Emricasan May Lower Hepatic Venous Pressure Gradient in Patients With Nonalcoholic Steatohepatitis Cirrhosis and Severe Portal Hypertension: Presented at EASL

By Walter Alexander

VIENNA, Austria -- April 17, 2019 -- Several trends favour emricasan treatment for patients with nonalcoholic steatohepatitis cirrhosis and severe portal hypertension (hepatic venous pressure gradient [HVPG], ≥12 mm Hg) and support its further study in this population, according to a study presented here at The International Liver Meeting, the 54th Annual Meeting of the European Association for the Study of the Liver (EASL).

Emricasan is an oral pan-caspase inhibitor that has been shown to lower portal pressure in animal models and humans with compensated cirrhosis (HVPG, ≥12 mm Hg), said Guadalupe Garcia-Tsao, MD, Yale University, New Haven, Connecticut, on April 13. She noted that caspases play a central role in apoptosis and inflammation, both of which are pathogenic mechanisms in nonalcoholic steatohepatitis.

Severe portal hypertension, defined as HVPG of >10 to 12 mm Hg, is a key driver of cirrhosis decompensation. HPVG measurement is the best available method to evaluate the presence and severity of portal hypertension and is a robust surrogate marker for diagnosis and risk stratification. Decreases in HVPG as small as 1 mm Hg have been associated with a reduction in the risk of decompensation.

This interim analysis of a 48-week trial of HVPG decreases with emricasan versus placebo in a population with severe portal hypertension also looked at mechanistic biomarkers and safety/tolerability. Patients (n = 263; mean age, 60.8 years; 57% women) with nonalcoholic steatohepatitis cirrhosis and baseline HVPG of ≥12 mm Hg were randomised 1:1:1:1 to
emricasan 5, 25, or 50 mg or placebo orally twice daily for 48 weeks. HVPG assessment at the 24-week follow-up was the primary endpoint. Patients were stratified according to compensated (76%) or early decompensated (24%) status.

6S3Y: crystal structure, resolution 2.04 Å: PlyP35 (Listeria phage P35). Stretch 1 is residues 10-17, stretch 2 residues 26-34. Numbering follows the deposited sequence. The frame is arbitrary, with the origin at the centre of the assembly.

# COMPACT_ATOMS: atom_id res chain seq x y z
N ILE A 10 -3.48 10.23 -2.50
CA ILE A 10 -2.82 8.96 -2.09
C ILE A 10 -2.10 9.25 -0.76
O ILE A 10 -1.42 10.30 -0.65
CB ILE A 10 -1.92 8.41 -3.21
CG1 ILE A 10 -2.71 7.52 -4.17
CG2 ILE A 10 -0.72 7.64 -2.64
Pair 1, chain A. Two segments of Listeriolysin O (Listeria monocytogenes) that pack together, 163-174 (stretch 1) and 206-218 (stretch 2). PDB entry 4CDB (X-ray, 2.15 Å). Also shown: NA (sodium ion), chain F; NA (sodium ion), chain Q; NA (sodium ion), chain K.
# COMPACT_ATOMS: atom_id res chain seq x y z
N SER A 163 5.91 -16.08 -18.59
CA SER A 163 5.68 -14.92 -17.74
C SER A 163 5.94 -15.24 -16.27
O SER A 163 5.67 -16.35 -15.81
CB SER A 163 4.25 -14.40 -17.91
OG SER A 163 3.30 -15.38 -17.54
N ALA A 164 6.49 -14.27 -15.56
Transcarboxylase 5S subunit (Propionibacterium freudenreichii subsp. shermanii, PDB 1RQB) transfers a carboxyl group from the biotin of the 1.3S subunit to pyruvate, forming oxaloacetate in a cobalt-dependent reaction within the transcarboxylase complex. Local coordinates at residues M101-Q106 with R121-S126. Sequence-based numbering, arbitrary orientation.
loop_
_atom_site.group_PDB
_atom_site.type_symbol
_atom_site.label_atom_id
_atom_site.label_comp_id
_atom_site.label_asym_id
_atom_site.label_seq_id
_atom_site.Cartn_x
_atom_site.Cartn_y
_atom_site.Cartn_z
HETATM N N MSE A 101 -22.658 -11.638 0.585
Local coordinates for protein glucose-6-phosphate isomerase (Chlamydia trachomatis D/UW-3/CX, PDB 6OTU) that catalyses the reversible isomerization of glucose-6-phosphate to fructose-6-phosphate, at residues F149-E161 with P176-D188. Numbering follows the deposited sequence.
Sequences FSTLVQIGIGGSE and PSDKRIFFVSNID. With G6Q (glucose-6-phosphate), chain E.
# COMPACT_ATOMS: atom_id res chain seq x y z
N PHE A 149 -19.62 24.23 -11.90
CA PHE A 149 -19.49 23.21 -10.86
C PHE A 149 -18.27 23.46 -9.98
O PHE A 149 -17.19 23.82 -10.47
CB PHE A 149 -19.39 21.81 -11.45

Mean HVPG was ~17.0 mm Hg at baseline and 16.5, 16.6, 15.8, and 16.6 mm Hg at week 24 in the emricasan 5-, 25-, and 50-mg and placebo groups, respectively. A post hoc analysis of subjects with baseline HVPG of ≥16 mm Hg, however, revealed clinically meaningful changes favouring emricasan over placebo at all doses. Biomarker (caspase, cCK18, alanine aminotransferase, and aspartate transaminase) reductions with emricasan were also generally significant.

Treatment-emergent adverse event rates were found to be similar (81.6% for combined emricasan doses vs 82.1% for placebo), with serious adverse events reported among 17.9% for emricasan treatment and 11.9% for placebo. Adverse events were distributed widely across various organ system classes.

“These results support additional exploration of emricasan in patients with severe portal hypertension,” said Dr. Garcia-Tsao.

“Although the primary endpoint was not met, these data suggest that caspase inhibition with emricasan for 24 weeks reduced portal pressure in compensated nonalcoholic steatohepatitis cirrhosis patients with severe portal hypertension, especially those with higher baseline HVPG,” concluded Dr. Garcia-Tsao, adding that decreases in transaminases suggest an intrahepatic effect with reduction of liver injury.

A full analysis will be conducted at 48 weeks.

[Presentation title: Multicenter, Double-Blind, Placebo-Controlled, Randomized Trial of Emricasan in Subjects With NASH Cirrhosis and Severe Portal Hypertension. Abstract LB-01]

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